The little black box is sleek and sophisticated. The name, Camel No. 9, sounds more like a perfume than a cigarette.
And then there are the ads.
"The colors are attractive," says Rep. Lois Capps, D-Calif., pointing to a glossy magazine ad with a bright pink border. "The words 'light' and 'luscious' make you think of a food product, something that tastes good, rather than some deadly product that's going to kill you."
Critics say Camel No. 9s, new cigarettes made by R.J. Reynolds, are clearly targeted at teenage girls. Last week, 42 members of Congress sent a letter to the editors of 11 major magazines, from Vogue to Cosmopolitan, asking them to stop running the ads.
Capps calls the ad campaign "the pink version of Joe Camel."
It's the latest round in the ongoing debate over tobacco marketing and kids.
Studies show that 90 percent of adult smokers started smoking while they were in their teens. And kids are more susceptible to advertising than adults.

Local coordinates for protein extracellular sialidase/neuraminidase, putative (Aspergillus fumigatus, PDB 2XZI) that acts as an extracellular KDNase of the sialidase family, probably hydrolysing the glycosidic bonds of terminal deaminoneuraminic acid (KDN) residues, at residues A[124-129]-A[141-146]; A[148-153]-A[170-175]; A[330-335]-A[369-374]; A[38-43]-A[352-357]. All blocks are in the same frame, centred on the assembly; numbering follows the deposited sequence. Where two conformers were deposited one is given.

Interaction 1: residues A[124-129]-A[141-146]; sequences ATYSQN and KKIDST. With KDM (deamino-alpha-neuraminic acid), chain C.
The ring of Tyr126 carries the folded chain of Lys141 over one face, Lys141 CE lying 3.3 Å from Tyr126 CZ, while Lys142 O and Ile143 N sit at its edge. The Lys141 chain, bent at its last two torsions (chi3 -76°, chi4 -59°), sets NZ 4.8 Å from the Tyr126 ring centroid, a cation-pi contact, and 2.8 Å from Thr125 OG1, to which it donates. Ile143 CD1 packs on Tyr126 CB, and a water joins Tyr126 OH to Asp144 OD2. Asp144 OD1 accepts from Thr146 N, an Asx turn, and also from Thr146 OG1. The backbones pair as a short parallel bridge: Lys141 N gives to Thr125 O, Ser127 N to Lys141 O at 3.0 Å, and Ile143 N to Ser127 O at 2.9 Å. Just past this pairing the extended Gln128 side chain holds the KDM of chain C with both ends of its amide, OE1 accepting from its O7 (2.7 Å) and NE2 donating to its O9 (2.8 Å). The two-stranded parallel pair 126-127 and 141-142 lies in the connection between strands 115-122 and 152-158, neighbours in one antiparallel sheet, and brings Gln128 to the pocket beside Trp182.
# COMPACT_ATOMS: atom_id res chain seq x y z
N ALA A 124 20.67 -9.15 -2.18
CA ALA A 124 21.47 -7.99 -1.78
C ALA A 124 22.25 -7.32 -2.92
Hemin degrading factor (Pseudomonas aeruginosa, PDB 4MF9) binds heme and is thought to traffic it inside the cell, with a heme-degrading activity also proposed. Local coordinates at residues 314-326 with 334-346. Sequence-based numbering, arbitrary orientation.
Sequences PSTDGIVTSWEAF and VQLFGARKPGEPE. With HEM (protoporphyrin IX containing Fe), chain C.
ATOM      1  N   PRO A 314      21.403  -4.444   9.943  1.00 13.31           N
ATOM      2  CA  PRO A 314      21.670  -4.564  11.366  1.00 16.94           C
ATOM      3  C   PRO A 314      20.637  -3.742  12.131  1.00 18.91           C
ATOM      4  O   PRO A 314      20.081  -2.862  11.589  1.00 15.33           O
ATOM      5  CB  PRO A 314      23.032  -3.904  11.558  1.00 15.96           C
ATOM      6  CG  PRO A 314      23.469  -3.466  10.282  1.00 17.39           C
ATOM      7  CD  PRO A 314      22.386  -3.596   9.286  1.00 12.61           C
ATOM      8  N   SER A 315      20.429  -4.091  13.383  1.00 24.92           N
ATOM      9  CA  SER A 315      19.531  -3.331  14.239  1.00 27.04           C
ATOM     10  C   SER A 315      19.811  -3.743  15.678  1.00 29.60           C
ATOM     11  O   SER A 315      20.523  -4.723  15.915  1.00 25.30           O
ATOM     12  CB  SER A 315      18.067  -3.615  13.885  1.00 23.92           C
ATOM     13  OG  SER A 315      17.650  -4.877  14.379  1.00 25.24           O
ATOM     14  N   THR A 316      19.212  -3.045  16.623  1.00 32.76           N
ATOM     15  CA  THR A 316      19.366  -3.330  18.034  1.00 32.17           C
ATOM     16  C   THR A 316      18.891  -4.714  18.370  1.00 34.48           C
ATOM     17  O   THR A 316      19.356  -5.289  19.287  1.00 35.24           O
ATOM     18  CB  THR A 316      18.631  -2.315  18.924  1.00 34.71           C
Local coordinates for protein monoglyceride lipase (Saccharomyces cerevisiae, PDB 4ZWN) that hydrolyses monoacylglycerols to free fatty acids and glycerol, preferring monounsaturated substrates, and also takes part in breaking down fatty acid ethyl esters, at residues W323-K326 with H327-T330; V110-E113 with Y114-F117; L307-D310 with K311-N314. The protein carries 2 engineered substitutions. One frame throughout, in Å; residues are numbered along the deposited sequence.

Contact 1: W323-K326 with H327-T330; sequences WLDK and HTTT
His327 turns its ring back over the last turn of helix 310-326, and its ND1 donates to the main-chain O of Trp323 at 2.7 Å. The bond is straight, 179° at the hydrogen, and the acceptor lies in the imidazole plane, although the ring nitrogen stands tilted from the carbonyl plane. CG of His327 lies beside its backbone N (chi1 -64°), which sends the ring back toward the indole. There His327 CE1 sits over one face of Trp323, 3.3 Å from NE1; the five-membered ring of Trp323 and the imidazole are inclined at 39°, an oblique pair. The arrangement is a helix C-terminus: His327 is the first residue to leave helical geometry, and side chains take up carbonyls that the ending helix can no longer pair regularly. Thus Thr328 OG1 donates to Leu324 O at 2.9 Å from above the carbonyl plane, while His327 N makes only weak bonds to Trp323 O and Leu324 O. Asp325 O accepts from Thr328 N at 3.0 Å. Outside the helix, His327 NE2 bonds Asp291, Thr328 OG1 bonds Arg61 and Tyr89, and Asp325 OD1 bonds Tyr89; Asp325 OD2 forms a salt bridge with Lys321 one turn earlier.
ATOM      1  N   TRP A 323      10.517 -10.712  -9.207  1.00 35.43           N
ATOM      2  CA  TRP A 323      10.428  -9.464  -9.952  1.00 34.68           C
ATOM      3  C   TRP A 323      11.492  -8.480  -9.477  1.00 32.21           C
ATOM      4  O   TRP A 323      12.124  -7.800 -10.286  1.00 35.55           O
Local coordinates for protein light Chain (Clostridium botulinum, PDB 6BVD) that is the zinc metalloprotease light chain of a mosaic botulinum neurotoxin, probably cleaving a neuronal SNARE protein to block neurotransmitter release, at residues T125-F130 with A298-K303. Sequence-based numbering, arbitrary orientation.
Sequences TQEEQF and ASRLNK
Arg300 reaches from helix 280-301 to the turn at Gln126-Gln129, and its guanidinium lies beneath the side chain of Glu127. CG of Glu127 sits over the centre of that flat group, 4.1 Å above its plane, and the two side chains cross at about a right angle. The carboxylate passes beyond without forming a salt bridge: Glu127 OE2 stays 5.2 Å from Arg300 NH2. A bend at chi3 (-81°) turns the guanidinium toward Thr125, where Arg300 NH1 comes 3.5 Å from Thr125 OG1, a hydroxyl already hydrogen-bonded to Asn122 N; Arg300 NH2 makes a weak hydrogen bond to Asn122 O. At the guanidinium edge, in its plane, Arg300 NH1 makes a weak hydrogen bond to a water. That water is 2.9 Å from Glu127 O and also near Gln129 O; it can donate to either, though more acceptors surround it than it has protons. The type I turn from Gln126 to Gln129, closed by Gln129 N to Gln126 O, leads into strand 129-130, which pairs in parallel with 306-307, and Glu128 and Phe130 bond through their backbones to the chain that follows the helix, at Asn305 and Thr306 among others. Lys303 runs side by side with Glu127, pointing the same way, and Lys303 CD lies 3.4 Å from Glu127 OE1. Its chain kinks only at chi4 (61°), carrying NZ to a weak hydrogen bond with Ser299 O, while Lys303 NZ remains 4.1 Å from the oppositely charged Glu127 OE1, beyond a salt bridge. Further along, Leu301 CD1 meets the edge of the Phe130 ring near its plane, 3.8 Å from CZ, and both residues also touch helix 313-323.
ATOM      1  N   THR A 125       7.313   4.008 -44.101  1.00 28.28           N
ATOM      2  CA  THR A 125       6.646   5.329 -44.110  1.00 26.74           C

Cigarette ads were banned from TV decades ago, and from billboards more recently. But print advertising remains legal, as long as it does not target minors.
R.J. Reynolds says its new product is aimed solely at adult women smokers.
"Camel No. 9 was developed in direct response to female adult smokers who told us that they wanted a product that better reflected their style and design and taste," said Cressida Lozano, vice president of marketing for Camel brands.
Critics say they've heard that line before. The controversial Joe Camel character was also supposedly aimed at adults. R.J. Reynolds ended that ad campaign as part of a court settlement.
"Every time we have tried to curtail tobacco industry marketing to kids they have found a new way to do so," said Matthew Myers, president of the Campaign for Tobacco-Free Kids.
Anti-smoking groups are also suspicious of the new Camel Signature line, cigarettes with flavors and Starbucks-inspired names like "robust" or "infused."
Congress is considering a bill to give the FDA authority to regulate tobacco and tobacco advertising. In the meantime, antismoking activists are hoping public pressure will lead more magazines to reject cigarette ads like those for Camel No. 9.